The Chaotic Genesis of Planets [Slideshow]

Long viewed as a stately procession to a foregone conclusion, planetary formation turns out to be startlingly chaotic

Don Dixon

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Editor's Note: This slideshow is a supplement to the Feature "The Chaotic Genesis of Planets" from the May 2008 issue of Scientific American.

Barely a decade ago scientists who study how planets form had to base their theory on a single example—our solar system. Now they have dozens of mature systems and dozens more in birth throes. No two are alike.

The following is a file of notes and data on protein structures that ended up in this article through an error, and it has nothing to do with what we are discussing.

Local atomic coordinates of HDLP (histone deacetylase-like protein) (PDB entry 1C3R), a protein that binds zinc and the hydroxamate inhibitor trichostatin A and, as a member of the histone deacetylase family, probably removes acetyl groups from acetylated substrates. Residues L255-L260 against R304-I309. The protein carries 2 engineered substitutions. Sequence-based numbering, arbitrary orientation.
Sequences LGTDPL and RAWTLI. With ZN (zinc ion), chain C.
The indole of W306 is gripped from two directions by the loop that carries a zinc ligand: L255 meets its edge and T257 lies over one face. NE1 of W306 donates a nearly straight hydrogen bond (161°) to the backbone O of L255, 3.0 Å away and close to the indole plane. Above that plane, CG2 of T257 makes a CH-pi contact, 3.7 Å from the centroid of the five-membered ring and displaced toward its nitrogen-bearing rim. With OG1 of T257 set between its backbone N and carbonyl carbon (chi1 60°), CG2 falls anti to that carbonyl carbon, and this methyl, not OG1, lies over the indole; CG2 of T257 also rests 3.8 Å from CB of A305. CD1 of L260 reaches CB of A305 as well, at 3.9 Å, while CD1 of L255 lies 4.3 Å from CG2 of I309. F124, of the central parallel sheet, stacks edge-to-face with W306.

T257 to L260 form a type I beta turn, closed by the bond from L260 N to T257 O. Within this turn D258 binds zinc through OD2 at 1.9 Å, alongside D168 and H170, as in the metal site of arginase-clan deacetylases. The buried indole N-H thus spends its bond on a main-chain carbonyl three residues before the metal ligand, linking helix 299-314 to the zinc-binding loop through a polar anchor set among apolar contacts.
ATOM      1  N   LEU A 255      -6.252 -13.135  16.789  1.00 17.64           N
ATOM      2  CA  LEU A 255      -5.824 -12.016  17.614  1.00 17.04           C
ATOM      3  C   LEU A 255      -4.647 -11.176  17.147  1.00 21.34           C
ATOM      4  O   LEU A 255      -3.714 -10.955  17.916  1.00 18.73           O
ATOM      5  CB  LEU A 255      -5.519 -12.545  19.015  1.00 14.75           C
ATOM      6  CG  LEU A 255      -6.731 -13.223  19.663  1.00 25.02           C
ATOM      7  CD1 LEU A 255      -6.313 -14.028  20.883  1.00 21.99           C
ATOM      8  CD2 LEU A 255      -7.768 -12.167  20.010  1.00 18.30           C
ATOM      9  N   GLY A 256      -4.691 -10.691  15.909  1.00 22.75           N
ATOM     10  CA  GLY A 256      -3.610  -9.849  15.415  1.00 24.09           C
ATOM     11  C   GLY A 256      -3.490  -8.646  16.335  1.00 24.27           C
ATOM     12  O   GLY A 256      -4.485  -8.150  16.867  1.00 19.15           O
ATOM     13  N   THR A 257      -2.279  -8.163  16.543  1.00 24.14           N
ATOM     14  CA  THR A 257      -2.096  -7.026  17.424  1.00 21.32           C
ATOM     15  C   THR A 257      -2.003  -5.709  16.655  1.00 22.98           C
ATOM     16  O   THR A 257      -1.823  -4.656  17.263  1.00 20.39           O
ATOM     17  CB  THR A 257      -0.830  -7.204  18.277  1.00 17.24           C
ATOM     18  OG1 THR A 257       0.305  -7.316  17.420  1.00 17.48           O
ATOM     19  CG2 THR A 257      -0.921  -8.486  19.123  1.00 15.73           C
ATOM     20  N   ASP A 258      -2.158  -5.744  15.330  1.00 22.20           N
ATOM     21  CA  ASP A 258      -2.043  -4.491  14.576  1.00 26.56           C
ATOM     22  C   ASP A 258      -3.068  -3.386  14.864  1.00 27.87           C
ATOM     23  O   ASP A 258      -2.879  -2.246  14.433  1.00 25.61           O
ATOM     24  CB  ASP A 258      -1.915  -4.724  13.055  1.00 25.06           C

The basic idea behind the leading theory of planetary formation—tiny grains stick together and swoop up gas—conceals many levels of intricacy. A chaotic interplay among competing mechanisms leads to a huge diversity of outcomes.

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